Hydrodynamics of aqueous humor outflow
Author(s)Overby, Darryl Ray, 1974-
Massachusetts Institute of Technology. Department of Mechanical Engineering.
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Primary open-angle glaucoma (POAG) is a leading cause of irreversible blindness resulting from elevated intraocular pressure caused by a pathologic increase in the resistance to aqueous humor outflow from the eye. Currently, the physiological and ultrastructural bases for the generation of aqueous humor outflow resistance remain unclear in both the normal and glaucomatous eye, although experimental evidence suggests that the extracellular matrix within the juxtacanalicular connective tissue (JCT) is the principle resistive element. Johnson, Shapiro et al. (1992) have postulated that the resistance of the JCT is further increased by a hydrodynamic "funneling" interaction whereby the available area for aqueous flow through the JCT is reduced by the constraint that aqueous must cross the inner wall endothelium of Schlemm's canal through discrete pores. In this study, we focus on uncovering the role of the JCT in the generation of aqueous humor outflow resistance in the non-glaucomatous eye. Quick-freeze/deep-etch (QF/DE) electron microscopy was used to visualize the extracellular matrix within the JCT. A novel stereologic theory was developed to relate the two-dimensional void area and perimeter observed on a micrograph to the three-dimensional tissue porosity and specific surface, allowing the hydraulic resistance of an extracellular matrix to be estimated from a QF/DE micrograph. Extensive numerical studies were conducted to validate the predictions of the stereologic theory. To investigate the funneling effect,(cont.) morphologic changes that would disrupt funneling were proposed and investigated to determine their role in the "washout" phenomenon (the progressive decrease in aqueous outflow resistance measured during experimental perfusion of non-human eyes). QF/DE revealed the presence of empty space devoid of extracellular matrix within the JCT. Washout was found to act through a reversible separation of the JCT from the basal lamina of the inner wall endothelium that was proposed to eliminate funneling. These results challenge the belief that aqueous outflow resistance is generated by extracellular matrix within the JCT. This study also suggests that the molecular components responsible for tethering the inner wall to the JCT are important regulators of aqueous humor outflow resistance in the normal eye and thereby represent potential targets for treatment of POAG.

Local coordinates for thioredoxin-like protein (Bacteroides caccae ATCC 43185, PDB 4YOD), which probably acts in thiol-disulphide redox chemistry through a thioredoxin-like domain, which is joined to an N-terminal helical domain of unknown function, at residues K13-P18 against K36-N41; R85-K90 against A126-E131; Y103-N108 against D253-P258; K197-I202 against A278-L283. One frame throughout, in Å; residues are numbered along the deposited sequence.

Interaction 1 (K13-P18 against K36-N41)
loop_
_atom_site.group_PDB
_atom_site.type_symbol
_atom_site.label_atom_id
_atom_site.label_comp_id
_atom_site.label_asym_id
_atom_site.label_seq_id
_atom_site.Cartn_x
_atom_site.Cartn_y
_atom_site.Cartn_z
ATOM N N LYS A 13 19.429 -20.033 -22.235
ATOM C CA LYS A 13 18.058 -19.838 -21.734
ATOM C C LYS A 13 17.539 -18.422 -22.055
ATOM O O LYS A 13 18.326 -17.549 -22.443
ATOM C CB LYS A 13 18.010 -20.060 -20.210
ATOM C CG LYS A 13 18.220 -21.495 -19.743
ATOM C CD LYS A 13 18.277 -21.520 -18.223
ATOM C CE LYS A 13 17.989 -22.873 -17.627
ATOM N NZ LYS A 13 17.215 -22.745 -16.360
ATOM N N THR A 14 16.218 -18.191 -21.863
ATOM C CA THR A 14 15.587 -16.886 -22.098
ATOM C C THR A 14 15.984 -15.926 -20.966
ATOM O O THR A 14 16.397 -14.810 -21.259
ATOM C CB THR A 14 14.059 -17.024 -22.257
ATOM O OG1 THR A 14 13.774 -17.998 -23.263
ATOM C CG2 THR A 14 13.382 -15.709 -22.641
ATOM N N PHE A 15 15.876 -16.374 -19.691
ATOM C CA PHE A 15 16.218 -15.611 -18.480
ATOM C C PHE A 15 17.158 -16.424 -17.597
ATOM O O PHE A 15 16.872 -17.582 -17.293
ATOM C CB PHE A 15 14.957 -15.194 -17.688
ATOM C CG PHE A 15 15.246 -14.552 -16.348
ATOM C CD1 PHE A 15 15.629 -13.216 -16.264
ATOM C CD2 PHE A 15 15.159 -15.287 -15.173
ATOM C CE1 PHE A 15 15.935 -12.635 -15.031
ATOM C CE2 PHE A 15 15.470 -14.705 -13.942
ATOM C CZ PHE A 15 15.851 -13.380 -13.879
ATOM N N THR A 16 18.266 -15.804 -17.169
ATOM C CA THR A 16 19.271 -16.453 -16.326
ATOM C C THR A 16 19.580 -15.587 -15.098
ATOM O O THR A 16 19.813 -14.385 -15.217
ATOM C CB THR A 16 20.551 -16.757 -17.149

Thesis (Ph. D.)--Massachusetts Institute of Technology, Dept. of Mechanical Engineering, 2002.Includes bibliographical references (p. 277-286).
DepartmentMassachusetts Institute of Technology. Department of Mechanical Engineering.
Massachusetts Institute of Technology